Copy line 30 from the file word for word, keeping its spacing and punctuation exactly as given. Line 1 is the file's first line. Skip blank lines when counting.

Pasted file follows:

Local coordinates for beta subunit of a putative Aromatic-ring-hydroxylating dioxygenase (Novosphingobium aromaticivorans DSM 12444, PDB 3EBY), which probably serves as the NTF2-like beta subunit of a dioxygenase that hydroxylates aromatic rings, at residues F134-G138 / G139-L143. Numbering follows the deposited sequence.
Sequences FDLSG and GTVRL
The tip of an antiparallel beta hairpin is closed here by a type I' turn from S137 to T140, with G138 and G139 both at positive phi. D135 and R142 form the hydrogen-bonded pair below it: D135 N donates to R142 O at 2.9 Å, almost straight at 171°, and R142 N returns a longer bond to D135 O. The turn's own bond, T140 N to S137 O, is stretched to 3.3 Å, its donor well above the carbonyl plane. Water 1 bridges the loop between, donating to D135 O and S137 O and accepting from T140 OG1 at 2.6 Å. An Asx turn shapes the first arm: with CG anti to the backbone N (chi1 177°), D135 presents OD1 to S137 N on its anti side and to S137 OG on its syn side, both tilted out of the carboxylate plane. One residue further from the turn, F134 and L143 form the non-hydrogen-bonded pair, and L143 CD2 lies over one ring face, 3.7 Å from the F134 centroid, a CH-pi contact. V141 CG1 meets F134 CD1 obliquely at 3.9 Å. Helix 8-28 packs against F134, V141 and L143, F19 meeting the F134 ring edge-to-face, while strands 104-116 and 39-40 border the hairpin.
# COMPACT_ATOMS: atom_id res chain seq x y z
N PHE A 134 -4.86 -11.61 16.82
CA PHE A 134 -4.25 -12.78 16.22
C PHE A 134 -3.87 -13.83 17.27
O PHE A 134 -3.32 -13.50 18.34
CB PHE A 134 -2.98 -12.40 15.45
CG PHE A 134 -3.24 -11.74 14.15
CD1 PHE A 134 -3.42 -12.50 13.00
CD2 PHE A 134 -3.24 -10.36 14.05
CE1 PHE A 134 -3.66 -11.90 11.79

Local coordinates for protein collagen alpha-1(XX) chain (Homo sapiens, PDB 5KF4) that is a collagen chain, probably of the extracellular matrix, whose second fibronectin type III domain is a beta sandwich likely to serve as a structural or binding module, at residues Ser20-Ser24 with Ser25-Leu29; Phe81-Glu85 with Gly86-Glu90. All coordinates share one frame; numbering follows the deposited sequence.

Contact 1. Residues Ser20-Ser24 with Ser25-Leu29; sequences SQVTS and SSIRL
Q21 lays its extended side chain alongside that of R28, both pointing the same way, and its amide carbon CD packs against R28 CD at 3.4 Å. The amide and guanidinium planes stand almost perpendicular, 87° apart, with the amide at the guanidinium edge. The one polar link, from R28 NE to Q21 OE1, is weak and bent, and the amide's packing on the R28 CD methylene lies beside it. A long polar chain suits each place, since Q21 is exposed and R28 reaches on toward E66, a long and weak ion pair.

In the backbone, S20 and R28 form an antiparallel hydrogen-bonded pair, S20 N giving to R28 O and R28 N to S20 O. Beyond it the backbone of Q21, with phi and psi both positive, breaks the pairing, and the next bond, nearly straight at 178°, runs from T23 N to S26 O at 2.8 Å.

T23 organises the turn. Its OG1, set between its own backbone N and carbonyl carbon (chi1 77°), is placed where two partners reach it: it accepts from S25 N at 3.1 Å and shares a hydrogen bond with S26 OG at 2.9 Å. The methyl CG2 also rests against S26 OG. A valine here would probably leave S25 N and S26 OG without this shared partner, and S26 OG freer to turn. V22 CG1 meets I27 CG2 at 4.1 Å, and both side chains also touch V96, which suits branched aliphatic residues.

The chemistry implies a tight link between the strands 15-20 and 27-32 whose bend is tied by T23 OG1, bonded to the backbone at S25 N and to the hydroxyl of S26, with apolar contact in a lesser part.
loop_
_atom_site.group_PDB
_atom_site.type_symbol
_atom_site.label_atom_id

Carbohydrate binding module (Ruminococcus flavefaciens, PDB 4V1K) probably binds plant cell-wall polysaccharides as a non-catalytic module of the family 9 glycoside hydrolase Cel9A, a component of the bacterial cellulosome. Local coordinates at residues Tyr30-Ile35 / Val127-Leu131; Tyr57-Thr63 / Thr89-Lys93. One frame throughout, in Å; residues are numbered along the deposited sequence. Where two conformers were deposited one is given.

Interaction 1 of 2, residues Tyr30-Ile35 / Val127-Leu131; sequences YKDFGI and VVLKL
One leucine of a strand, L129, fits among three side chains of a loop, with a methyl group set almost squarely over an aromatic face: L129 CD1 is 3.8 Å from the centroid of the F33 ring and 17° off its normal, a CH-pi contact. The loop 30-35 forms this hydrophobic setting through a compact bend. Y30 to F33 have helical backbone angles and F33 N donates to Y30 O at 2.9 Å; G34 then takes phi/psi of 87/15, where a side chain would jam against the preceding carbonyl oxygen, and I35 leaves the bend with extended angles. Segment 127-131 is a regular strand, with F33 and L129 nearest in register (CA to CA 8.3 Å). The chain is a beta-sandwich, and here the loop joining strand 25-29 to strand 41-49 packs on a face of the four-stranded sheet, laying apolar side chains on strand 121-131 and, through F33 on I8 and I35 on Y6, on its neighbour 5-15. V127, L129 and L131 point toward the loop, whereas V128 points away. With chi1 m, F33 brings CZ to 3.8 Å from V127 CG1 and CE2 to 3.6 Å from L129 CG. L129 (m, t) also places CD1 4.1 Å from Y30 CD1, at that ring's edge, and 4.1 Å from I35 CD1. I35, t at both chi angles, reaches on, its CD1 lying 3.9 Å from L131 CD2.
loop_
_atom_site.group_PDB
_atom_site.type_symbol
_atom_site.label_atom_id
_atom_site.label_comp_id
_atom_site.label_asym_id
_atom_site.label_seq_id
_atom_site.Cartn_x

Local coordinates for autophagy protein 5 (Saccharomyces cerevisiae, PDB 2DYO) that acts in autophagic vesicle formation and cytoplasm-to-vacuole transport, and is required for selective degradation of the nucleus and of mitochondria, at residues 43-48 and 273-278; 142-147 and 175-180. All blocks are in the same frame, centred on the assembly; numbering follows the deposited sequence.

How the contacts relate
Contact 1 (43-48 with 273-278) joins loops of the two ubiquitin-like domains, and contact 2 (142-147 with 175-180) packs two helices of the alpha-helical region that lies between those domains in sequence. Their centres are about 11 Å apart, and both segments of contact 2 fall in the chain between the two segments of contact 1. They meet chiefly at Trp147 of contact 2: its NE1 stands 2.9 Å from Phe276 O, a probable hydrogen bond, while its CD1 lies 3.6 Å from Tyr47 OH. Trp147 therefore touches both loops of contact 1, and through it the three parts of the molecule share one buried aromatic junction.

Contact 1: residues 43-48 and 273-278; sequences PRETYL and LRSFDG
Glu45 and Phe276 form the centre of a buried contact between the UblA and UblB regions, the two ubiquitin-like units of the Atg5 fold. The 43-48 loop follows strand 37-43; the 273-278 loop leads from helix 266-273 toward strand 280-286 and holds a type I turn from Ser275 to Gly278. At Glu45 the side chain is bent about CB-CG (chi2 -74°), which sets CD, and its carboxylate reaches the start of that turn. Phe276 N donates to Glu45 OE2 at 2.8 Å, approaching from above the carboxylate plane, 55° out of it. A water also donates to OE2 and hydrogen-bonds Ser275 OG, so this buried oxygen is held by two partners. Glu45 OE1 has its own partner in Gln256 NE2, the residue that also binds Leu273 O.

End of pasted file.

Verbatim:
_atom_site.label_atom_id